The UK Guardian markets itself as producing “trustworthy journalism” and offering a “counterweight to the spread of misinformation”. But, it has shown that its journalism in relation to transgender people is not trustworthy. It has not just failed to provide a significant counterweight to the widespread misinformation about trans people in the rest of the media. It has actively contributed to its spread by censoring legitimate criticism.

In the interview, Butler argued that “gender-critical” groups were not “useful” in the fight against fascism because of their collaboration, both active and passive, with the far right. The latter includes organisations that are religious fundamentalist, misogynistic, anti-abortion, white-supremacist, anti-semitic and homophobic. There is evidence from the Southern Poverty Law Centre[3] and the European Parliamentary Forum for Sexual and Reproductive Rights[4] that these groups are funding anti-trans campaigning in the UK and Europe to the tune of millions of dollars.

Professor Butler’s concerns about the links between these groups and organised transphobia in the UK and elsewhere are particularly relevant when considering what has happened in places such as Texas, Poland and Hungary. There, anti-trans measures have been implemented alongside abortion bans, the roll back of rights for LGBTQ+ people and politically motivated bans on gender studies programmes in Higher Education[5].

We, the undersigned, regard the Guardian’s censorship of Professor Butler’s interview as an attempt to silence debate about the links between organised transphobia in the UK and groups on the extreme right. We thus consider this to constitute an abuse of power by the senior management of the UK Guardian.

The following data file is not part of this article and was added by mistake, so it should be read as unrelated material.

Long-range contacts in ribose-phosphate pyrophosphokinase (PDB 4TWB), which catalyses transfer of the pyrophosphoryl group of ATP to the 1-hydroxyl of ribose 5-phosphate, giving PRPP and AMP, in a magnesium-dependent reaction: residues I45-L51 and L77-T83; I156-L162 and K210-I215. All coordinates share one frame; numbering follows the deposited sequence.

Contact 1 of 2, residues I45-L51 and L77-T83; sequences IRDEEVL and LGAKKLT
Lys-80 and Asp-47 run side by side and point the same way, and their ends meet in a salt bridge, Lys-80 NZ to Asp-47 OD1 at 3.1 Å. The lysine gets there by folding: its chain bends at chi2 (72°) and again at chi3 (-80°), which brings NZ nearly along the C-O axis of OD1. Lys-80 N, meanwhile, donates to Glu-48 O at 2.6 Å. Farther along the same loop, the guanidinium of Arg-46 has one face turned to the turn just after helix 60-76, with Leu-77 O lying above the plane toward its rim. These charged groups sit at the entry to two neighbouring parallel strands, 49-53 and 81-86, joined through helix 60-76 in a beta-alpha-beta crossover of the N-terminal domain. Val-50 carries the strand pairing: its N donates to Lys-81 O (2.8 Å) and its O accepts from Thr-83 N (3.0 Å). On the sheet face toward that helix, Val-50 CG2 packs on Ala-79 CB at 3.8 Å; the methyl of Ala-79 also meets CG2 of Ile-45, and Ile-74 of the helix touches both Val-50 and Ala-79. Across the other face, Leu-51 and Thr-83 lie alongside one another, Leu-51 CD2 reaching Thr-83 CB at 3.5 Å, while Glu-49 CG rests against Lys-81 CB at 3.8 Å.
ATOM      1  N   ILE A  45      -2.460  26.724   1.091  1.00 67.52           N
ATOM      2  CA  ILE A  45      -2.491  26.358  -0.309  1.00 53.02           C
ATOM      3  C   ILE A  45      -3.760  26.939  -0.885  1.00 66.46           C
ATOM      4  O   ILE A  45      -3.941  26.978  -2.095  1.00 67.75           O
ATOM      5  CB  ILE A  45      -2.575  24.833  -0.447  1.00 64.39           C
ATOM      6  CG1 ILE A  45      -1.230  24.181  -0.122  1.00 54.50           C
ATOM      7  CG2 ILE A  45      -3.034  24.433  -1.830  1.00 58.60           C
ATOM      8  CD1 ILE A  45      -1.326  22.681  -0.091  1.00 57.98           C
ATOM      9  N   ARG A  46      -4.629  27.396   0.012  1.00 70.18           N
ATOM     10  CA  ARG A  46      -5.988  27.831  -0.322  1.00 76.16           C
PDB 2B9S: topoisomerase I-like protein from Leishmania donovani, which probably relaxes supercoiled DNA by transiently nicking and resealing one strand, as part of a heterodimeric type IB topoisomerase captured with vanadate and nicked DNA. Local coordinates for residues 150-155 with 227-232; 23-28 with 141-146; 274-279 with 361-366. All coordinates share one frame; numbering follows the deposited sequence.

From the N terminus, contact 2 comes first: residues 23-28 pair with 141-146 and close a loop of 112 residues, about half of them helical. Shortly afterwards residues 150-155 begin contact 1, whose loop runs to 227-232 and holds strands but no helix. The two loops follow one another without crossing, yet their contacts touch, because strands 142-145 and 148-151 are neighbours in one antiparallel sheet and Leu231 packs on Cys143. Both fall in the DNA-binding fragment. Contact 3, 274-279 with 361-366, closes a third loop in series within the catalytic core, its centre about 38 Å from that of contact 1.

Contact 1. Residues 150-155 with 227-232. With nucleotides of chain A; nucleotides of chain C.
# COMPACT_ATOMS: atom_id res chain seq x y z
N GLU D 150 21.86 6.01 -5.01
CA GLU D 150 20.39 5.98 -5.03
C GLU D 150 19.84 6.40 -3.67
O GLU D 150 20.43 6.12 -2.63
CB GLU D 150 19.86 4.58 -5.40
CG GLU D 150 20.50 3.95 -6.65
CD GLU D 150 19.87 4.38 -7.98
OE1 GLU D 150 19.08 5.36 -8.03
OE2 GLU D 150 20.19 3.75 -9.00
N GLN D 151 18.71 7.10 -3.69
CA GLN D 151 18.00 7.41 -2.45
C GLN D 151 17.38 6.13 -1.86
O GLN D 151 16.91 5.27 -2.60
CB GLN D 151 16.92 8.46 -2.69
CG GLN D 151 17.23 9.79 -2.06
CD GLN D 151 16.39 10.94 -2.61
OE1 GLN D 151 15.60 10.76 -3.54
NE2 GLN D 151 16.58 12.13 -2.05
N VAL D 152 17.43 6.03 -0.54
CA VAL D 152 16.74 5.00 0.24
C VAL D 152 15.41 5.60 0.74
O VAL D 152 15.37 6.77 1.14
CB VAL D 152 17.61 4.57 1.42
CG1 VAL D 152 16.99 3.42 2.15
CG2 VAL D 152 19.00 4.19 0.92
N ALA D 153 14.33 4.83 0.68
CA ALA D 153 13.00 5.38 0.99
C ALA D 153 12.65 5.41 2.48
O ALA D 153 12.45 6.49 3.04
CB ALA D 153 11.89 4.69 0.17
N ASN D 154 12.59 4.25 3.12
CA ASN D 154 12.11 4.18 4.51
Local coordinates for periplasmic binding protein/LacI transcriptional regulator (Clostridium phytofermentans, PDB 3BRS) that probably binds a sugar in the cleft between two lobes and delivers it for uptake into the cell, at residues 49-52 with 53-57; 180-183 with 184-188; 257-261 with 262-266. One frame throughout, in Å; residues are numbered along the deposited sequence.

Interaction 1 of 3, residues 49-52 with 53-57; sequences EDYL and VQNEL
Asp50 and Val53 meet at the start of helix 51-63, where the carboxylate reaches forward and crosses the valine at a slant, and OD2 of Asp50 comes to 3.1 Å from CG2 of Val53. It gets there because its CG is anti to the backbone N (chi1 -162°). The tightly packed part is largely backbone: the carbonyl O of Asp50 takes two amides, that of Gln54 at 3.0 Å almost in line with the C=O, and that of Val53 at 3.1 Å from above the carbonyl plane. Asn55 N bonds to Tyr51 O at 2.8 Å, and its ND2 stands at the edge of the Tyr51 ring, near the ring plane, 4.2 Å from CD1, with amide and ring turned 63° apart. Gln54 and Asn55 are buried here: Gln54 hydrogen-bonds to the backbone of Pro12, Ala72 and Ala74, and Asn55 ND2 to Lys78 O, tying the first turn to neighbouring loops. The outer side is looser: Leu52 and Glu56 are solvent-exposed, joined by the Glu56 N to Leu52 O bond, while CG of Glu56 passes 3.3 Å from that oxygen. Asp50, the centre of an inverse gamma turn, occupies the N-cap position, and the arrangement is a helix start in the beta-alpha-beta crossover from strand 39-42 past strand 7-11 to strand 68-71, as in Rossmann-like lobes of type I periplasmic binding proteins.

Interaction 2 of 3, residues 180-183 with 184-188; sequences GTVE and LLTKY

We believe that if the UK Guardian and the Observer are not able to provide credible, accurate and trustworthy journalism about trans people, the credibility and trust in all their reporting is under question. We call on the trustees to act to restore the integrity, credibility and trustworthiness of this paper by issuing an apology and publishing the censored section of Professor Butler’s interview. We also ask that the UK Guardian act to uphold its code of conduct and publish accurate, trustworthy and inclusive coverage of issues affecting trans and gender diverse people.

This document is read-only. To add your signature, please use this Google Form. It may take a few minutes to appear.


[1] Strudwick, P. (2020, March 7). Hundreds Of Staff At The Guardian Have Signed A Letter To The Editor Criticising Its ‘Transphobic Content’. BuzzFeed. Retrieved 17 September 2021, from

[2] For example: Editorial. (2021, June 27). The Observer view on the right to free expression. The Guardian.

[3] Alliance Defending Freedom. (n.d.). Southern Poverty Law Center. Retrieved 15 September 2021, from

[4] Datta, N. (2021). Tip of the Iceberg: Religious Extremist Funders against Human Rights for Sexuality and Reproductive Health in Europe 2009—2018. European Parliamentary Forum for Sexual and Reproductive Rights.

[5] Evans, J. (2019, January 7). The new war on gender studies. The Conversation. Retrieved 21 September 2021, from